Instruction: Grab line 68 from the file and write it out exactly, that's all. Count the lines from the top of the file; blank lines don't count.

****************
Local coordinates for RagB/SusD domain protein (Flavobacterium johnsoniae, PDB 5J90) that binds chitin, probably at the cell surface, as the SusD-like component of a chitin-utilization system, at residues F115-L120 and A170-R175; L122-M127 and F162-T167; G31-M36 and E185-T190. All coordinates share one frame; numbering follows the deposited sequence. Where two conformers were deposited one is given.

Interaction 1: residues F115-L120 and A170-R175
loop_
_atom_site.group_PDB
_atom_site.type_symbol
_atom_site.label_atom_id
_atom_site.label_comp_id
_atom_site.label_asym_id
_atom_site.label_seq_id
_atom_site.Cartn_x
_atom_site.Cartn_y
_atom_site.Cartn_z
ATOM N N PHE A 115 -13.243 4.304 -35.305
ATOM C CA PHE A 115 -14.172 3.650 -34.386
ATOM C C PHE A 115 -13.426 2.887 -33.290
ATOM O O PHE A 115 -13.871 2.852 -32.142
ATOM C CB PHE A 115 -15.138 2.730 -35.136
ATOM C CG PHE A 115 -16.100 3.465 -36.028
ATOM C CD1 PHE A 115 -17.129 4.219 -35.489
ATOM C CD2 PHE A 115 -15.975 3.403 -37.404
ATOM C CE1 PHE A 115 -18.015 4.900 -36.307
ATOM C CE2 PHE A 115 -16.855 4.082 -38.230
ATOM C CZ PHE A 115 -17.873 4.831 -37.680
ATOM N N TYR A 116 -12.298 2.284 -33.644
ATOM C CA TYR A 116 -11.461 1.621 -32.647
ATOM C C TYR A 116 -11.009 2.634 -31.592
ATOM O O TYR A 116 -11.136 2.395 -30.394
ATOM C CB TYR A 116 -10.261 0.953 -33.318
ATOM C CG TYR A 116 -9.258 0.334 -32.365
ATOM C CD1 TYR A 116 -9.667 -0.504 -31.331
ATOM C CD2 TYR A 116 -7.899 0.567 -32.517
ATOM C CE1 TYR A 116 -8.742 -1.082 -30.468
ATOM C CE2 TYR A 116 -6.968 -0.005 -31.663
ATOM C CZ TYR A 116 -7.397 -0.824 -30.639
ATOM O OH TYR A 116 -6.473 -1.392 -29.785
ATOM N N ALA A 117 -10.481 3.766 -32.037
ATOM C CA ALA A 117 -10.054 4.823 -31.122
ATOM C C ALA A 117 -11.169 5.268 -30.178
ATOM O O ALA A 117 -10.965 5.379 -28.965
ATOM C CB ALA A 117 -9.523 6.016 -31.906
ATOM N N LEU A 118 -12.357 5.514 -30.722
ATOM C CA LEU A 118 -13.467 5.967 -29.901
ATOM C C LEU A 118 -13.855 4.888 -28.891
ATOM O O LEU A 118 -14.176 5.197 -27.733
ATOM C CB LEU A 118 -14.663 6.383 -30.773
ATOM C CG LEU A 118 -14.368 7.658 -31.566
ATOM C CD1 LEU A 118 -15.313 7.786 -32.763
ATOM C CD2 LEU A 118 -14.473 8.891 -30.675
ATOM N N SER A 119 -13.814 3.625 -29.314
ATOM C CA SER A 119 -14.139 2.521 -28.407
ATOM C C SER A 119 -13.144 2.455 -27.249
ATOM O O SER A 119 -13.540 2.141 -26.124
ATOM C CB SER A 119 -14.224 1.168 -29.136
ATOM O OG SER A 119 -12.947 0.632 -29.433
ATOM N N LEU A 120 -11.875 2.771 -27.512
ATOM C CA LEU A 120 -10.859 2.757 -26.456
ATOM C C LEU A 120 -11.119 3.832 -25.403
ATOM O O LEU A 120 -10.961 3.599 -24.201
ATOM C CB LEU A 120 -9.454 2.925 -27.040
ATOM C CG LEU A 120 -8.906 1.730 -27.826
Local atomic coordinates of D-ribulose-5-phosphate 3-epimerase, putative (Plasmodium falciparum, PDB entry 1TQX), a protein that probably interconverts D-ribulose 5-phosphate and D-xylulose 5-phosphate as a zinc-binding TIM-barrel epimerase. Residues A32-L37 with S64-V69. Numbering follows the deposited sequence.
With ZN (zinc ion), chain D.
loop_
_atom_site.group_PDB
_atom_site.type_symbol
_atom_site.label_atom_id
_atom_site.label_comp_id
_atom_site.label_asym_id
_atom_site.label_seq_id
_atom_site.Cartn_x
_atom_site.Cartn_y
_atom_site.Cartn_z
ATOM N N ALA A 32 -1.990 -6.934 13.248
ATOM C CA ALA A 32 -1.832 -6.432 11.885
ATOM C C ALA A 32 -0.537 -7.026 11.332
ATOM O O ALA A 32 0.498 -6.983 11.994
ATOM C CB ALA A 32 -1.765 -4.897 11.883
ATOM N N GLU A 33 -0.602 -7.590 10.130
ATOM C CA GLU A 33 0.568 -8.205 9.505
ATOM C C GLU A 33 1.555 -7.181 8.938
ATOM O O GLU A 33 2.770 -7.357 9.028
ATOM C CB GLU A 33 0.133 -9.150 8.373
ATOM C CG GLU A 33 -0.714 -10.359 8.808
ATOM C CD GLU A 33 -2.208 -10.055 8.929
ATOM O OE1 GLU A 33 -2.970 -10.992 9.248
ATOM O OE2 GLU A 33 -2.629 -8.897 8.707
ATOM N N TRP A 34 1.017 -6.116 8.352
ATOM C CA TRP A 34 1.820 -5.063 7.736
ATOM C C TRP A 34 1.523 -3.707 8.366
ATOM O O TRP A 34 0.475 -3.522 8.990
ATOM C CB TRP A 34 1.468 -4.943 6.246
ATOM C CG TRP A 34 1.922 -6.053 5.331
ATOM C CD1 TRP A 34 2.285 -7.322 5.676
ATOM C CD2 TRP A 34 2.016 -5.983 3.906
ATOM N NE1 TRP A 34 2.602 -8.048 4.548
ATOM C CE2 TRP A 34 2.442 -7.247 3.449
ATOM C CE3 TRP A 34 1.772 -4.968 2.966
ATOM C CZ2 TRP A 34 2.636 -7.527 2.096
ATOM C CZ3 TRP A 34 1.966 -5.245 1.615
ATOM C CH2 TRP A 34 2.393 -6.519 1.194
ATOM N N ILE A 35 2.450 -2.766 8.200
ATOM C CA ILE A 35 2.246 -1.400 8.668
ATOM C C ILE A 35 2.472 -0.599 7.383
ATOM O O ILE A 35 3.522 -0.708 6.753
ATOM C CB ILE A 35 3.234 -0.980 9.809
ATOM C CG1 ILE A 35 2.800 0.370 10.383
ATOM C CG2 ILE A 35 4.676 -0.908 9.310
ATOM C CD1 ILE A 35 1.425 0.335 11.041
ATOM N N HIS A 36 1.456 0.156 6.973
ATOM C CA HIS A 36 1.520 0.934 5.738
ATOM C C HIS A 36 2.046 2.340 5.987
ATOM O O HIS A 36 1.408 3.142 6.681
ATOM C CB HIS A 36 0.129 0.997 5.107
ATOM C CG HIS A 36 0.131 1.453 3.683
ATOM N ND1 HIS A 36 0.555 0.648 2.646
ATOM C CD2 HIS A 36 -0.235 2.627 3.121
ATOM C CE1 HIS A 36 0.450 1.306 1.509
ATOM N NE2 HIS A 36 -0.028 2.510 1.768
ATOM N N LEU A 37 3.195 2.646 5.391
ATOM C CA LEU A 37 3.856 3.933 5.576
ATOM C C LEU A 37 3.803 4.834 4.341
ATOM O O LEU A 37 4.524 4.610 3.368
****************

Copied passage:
_atom_site.label_asym_id